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Student: ex14

Sorting with Comparable (natural order), and introduction to interfaces in java

Part of a series of tutorial articles about a Student class.

Code examples referred to on this page can be found here:

NOTE: NOT YET UPDATED FOR JAVA 17 and JUNIT 5 (TODO for W22, 01/05/22)

In earlier CS courses, you probably learned about algorithms to sort arrays, including:

  • Selection Sort
  • Insertion Sort
  • Heap Sort
  • Mergesort
  • Quicksort
  • etc.

While it is important to study these algorithms as part of your computing education, in practice, you should likely almost never be implementing them yourself.

That is because nearly every programming language has built-in sort routines that you should take advantage of instead. These are likely written to be as efficient, or more efficient, than any sort you would write yourself.

The key is to know how to take advantage of these algorithms.

As you may know, while sorting algorithms differ, most have, embedded in them somewhere, a step where they compare elements and swap them when they are out of order.

While swapping is pretty much always the same, it’s the comparison that is different when you are comparing, say, integers, vs. floats, vs. strings, vs. Student objects.

The key to using built-in sorts, therefore, whether in Java, or C++, Python, Ruby etc., typically involves providing a comparison function for the object that you want to sort.

In ex14 and ex15, we’ll look at two ways to do that.

In ex14, we’ll look at implementing the java.lang.Comparable<T> interface. This allows us to define what Java calls a natural order for a class.

If you have an ArrayList<Foo> myarray; for any class Foo that implements the java.lang.Comparable<Foo> interface, you can sort that array can be sorted by simply invoking myarray.sort();.

However, the limitation of the Comparable<T> method is that you can only define one way to sort a particular class. For example, if we define sorting by perm, ascending, as the natural order for Student, then myarray.sort() will only every sort in this specific order.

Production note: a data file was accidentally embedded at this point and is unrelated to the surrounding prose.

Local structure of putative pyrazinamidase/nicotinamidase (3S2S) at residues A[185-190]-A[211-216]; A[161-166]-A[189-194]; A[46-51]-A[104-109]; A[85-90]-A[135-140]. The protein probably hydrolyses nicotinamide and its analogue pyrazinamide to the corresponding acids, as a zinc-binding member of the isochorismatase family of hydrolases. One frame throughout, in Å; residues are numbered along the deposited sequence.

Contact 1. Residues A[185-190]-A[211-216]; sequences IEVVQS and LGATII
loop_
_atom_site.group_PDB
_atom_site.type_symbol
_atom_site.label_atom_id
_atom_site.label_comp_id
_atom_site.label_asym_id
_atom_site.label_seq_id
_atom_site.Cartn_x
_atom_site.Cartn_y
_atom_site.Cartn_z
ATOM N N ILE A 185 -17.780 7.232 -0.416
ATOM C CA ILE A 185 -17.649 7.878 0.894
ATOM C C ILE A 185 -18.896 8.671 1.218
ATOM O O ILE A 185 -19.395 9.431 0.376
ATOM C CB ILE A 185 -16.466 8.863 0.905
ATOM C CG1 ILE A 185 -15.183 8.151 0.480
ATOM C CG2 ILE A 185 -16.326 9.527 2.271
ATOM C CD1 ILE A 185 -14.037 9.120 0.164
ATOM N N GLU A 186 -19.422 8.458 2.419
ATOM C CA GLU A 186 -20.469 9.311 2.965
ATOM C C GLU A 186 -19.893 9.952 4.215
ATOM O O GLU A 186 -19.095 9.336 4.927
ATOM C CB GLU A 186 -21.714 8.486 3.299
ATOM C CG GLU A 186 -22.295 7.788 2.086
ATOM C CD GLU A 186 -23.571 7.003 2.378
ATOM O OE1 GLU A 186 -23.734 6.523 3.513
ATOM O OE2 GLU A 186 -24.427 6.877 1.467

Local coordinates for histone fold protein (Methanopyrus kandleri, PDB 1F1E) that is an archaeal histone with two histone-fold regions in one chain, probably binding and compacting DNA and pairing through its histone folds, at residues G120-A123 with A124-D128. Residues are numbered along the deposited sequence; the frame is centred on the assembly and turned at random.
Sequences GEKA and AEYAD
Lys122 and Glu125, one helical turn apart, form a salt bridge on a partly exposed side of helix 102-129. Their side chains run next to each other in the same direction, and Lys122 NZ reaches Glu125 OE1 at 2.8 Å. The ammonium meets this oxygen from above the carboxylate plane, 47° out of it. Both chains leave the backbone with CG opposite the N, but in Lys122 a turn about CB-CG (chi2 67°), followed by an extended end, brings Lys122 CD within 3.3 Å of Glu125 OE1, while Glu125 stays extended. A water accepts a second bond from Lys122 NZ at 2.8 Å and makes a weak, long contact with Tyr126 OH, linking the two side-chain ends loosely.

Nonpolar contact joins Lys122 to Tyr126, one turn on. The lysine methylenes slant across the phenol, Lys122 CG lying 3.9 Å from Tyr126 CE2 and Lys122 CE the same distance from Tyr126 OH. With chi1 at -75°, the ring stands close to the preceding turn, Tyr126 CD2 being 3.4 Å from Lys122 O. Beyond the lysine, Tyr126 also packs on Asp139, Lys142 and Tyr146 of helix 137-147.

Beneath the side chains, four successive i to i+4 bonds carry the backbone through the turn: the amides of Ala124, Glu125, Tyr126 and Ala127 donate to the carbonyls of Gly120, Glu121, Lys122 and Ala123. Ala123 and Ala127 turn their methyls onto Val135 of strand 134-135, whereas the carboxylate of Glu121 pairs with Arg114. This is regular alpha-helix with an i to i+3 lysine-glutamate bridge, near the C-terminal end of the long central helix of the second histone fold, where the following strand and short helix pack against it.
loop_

In ex15, we’ll look at a more flexible way to define sort orders using something called a java.util.Comparator<T>. This is a special object that, as the saying goes has one job. That job is to define a way of comparing two objects of type T. Each Comparator can be defined to sort by a different field; for example:

  • One Comparator might sort by perm, ascending.
  • Another Comparator might sort by name, in alphabetical order
  • Another Comparator might sort (if we add gpa to the Student object) by GPA descending.

Consider also, a Course object that might have attributes department, and course number and section number. We might make a single comparator that sorts first by department, then by course number, and finally by section number.

But we are getting ahead of ourselves. Let’s focus for now just on the case of the simple Comparable<T> interface, and modifying the Student class so that it implements this interface.

What is an interface in Java?

In Java, an interface is typically simply a collection of method signatures.

  • In early versions of Java, this statement basically was all there was to it. An interface had method signatures and nothing more.

  • (As an aside: more recent versions of Java allow interfaces to also have default implementations of some methods. However, we’ll set aside that detail for now.)

As an example, the interface with which we are concerned in this exercise, the java.lang.Comparable<T> interface, consists of this method signature:

int	compareTo(T o)

You can see this for yourself at the javadoc for java.lang.Comparable<T>, at this link:

Also, note that java.lang.Comparable<T> is a parameterized interface, also known as a generic interface. The parameter <T> indicates that we pass in some class (e.g. Student) when we mention the interface.

So, our class Student will not be implementing java.lang.Comparable<T>, but rather java.lang.Comparable<Student>.

Also, as a note: for any class or interface in the java.lang. package, we can leave off the java.lang.. All classes and interfaces in java.lang. are automatically imported by default, as if we wrote import java.lang.*; at the top of our file.

So from here on out, we’ll just write Comparable<T> and know that we are referring to java.lang.Comparable<T>.

What does it mean to implement and interface?

In Java, when we want to modify a class so that it implements an interface, we need to do two things:

  1. Add implements InterfaceName to the class declaration, e.g.
    public class Foo {


    public class Foo implements Bar {
  2. We need to find out what methods are part of the interface Bar, and we need to add implementations of those methods to class Foo.

In the situation at hand here, we are going to modify Student to implement Student<T> so we modify the top line of the class to read:

public class Student implements Comparable<Student> {

And we must therefore add a method to our class with the signature:

int	compareTo(Student o)

What should this method do?

We can find out from the Javadoc for the Comparable<T> interface. You should read the entire thing, but here’s the most important part:

  • Compares this object with the specified object for order. Returns a negative integer, zero, or a positive integer as this object is less than, equal to, or greater than the specified object.

So, in this exercise

  • We’ll add that method to Student
  • Add test case coverage for it
  • Use it to demonstrate sorting by perm inside